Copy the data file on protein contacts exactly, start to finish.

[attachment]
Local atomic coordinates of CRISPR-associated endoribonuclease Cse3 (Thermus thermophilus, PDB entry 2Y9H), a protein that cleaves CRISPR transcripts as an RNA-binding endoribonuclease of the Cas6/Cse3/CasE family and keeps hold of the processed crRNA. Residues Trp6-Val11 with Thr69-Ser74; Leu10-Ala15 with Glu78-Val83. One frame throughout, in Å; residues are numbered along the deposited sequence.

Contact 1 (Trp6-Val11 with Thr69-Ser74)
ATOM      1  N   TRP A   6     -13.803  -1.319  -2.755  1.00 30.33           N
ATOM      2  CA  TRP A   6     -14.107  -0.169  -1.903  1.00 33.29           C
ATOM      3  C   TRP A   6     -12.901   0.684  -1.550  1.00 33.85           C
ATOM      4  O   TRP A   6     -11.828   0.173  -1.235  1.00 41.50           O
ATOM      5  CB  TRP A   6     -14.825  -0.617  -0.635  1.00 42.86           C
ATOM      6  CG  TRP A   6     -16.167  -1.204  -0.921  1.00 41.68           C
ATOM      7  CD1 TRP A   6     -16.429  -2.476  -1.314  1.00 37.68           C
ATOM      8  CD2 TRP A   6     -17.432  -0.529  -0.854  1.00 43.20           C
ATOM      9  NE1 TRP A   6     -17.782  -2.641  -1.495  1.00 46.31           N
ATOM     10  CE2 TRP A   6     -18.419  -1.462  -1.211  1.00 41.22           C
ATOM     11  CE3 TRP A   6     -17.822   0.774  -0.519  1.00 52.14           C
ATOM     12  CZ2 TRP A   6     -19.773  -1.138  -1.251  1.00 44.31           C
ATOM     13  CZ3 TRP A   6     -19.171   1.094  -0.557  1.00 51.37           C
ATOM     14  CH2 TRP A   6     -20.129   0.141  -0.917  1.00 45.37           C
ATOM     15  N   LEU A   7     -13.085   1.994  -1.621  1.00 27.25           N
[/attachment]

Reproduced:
Local atomic coordinates of CRISPR-associated endoribonuclease Cse3 (Thermus thermophilus, PDB entry 2Y9H), a protein that cleaves CRISPR transcripts as an RNA-binding endoribonuclease of the Cas6/Cse3/CasE family and keeps hold of the processed crRNA. Residues Trp6-Val11 with Thr69-Ser74; Leu10-Ala15 with Glu78-Val83. One frame throughout, in Å; residues are numbered along the deposited sequence.

Contact 1 (Trp6-Val11 with Thr69-Ser74)
ATOM      1  N   TRP A   6     -13.803  -1.319  -2.755  1.00 30.33           N
ATOM      2  CA  TRP A   6     -14.107  -0.169  -1.903  1.00 33.29           C
ATOM      3  C   TRP A   6     -12.901   0.684  -1.550  1.00 33.85           C
ATOM      4  O   TRP A   6     -11.828   0.173  -1.235  1.00 41.50           O
ATOM      5  CB  TRP A   6     -14.825  -0.617  -0.635  1.00 42.86           C
ATOM      6  CG  TRP A   6     -16.167  -1.204  -0.921  1.00 41.68           C
ATOM      7  CD1 TRP A   6     -16.429  -2.476  -1.314  1.00 37.68           C
ATOM      8  CD2 TRP A   6     -17.432  -0.529  -0.854  1.00 43.20           C
ATOM      9  NE1 TRP A   6     -17.782  -2.641  -1.495  1.00 46.31           N
ATOM     10  CE2 TRP A   6     -18.419  -1.462  -1.211  1.00 41.22           C
ATOM     11  CE3 TRP A   6     -17.822   0.774  -0.519  1.00 52.14           C
ATOM     12  CZ2 TRP A   6     -19.773  -1.138  -1.251  1.00 44.31           C
ATOM     13  CZ3 TRP A   6     -19.171   1.094  -0.557  1.00 51.37           C
ATOM     14  CH2 TRP A   6     -20.129   0.141  -0.917  1.00 45.37           C
ATOM     15  N   LEU A   7     -13.085   1.994  -1.621  1.00 27.25           N